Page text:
HTC announced a new tablet, the A101 Tablet, but oddly enough.. only for the African markets. The A101 launch comes on the heels of HTC’s latest phone, the HTC Desire 2022 Pro. But if you were expecting HTC to offer anything other than base specs for an Android tablet, then prepare to be disappointed.
HTC’s A101 feels like it would sell pretty well – in 2016. But, maybe that’s the point. The fact that HTC is only selling the A101 in emerging markets is telling. Africa is generally poorer than other continents and is less able to afford higher-end tablets. HTC could see launching a cheap tablet as a win.
Meanwhile, a tablet identical in every way will launch in Russia soon. The A100 has everything the A101 has – except the name. We’re not exactly sure why HTC has done this. They probably have their reasons.
Back to the Future
Now, the tablet. The first indication that the A101 isn’t up to scratch is the fact that it ships with Android 11. And no, we don’t know if it’ll be able to upgrade once it reaches the user’s hands. Here’s hoping.
On the inside, the A101 is powered by a Unisoc T1618 SoC, partnered with 8GB of RAM and 128GB of internal storage. There is an option to expand to 256GB with a MicroSD. The 10.1in screen we’re working with sports a 1,920 x 1,200 resolution. This is fine.
There’s a 7,000mAh battery keeping the lights on, and no special fast-charge abilities. It does use a USB-C connection though, which is the first thing the A101 has gotten right. Bluetooth 5.0 and dual-band Wi-Fi are included too.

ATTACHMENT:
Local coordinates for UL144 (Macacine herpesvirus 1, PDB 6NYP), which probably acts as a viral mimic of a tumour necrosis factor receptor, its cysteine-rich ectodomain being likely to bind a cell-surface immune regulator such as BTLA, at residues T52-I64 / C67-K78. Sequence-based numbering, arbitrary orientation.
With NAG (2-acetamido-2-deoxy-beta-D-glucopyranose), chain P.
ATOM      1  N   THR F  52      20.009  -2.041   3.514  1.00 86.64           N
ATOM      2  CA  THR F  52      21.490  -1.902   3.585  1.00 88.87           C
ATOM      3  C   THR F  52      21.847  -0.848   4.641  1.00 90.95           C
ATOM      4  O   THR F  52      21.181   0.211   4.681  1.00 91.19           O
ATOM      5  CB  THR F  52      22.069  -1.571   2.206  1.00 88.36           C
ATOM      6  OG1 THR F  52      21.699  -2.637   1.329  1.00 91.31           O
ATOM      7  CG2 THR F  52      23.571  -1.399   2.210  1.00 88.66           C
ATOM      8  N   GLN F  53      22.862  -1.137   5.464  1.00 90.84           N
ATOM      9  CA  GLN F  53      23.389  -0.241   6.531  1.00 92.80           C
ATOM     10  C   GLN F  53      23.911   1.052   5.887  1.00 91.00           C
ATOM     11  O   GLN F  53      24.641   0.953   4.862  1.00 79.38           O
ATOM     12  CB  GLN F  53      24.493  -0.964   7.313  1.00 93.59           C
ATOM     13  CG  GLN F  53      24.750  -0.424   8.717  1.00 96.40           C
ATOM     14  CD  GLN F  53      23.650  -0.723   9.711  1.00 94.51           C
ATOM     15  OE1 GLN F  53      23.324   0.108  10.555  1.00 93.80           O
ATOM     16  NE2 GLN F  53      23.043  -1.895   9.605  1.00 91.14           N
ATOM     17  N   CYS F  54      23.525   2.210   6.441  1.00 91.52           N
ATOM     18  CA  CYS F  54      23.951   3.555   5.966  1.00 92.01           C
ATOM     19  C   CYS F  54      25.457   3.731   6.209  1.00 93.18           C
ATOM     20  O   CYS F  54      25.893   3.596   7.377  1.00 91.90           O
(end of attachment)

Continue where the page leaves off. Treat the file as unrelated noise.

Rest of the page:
Lastly, the cameras. The primary rear camera is 16MP, while the front-facing is a whopping 5MP which HTC says can unlock your tablet using facial recognition. The A101 cameras are just kind of… there. It’s not much different from most tablets in this respect.
Not the prettiest
You’d hope that a tablet like this would look even slightly attractive. Sadly, it doesn’t. There’s a choice of two colours for the A101 – Silver and Grey. The tablet is 8.4mm thick and weighs 530 grams. This wouldn’t be so bad if the tablet did anything interesting on the outside. Instead, we’re left with clunky-looking bezels and an overall uninteresting design.
Read More: Stuff’s Top Five Tablets (at the moment)
Despite all that, the A101 may sell well in Africa. If not ‘well’, it’ll certainly do well enough to keep the tablet train going for HTC. And Russia? Well, who knows what goes on over there.
At the time of writing, HTC has only released pricing for the A100 and not the A101. The A100 will cost 21,000 Rubles, which is close on R5,600 in South African money. The A101 should feature similar pricing once it officially hits shelves, which should be very soon for African markets in general.
Source: Android Central